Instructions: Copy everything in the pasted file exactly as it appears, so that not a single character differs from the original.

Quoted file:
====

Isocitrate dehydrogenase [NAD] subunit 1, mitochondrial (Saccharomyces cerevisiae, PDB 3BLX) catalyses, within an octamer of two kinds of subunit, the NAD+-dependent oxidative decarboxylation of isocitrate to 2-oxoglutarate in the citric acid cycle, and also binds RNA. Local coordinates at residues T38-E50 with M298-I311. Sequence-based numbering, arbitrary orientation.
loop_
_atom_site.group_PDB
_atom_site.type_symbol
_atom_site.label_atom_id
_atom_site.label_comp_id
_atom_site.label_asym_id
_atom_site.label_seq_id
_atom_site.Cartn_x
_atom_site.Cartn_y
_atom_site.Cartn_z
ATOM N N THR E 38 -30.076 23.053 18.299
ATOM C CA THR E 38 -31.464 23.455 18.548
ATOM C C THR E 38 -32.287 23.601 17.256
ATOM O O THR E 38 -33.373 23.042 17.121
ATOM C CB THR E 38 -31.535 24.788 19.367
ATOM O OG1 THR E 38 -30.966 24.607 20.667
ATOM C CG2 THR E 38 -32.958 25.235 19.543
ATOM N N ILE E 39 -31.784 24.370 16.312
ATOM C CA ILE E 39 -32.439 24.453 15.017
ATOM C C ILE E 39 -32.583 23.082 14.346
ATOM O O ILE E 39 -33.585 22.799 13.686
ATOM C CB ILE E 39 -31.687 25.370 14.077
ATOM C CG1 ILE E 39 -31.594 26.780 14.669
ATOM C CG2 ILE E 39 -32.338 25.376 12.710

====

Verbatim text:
Isocitrate dehydrogenase [NAD] subunit 1, mitochondrial (Saccharomyces cerevisiae, PDB 3BLX) catalyses, within an octamer of two kinds of subunit, the NAD+-dependent oxidative decarboxylation of isocitrate to 2-oxoglutarate in the citric acid cycle, and also binds RNA. Local coordinates at residues T38-E50 with M298-I311. Sequence-based numbering, arbitrary orientation.
loop_
_atom_site.group_PDB
_atom_site.type_symbol
_atom_site.label_atom_id
_atom_site.label_comp_id
_atom_site.label_asym_id
_atom_site.label_seq_id
_atom_site.Cartn_x
_atom_site.Cartn_y
_atom_site.Cartn_z
ATOM N N THR E 38 -30.076 23.053 18.299
ATOM C CA THR E 38 -31.464 23.455 18.548
ATOM C C THR E 38 -32.287 23.601 17.256
ATOM O O THR E 38 -33.373 23.042 17.121
ATOM C CB THR E 38 -31.535 24.788 19.367
ATOM O OG1 THR E 38 -30.966 24.607 20.667
ATOM C CG2 THR E 38 -32.958 25.235 19.543
ATOM N N ILE E 39 -31.784 24.370 16.312
ATOM C CA ILE E 39 -32.439 24.453 15.017
ATOM C C ILE E 39 -32.583 23.082 14.346
ATOM O O ILE E 39 -33.585 22.799 13.686
ATOM C CB ILE E 39 -31.687 25.370 14.077
ATOM C CG1 ILE E 39 -31.594 26.780 14.669
ATOM C CG2 ILE E 39 -32.338 25.376 12.710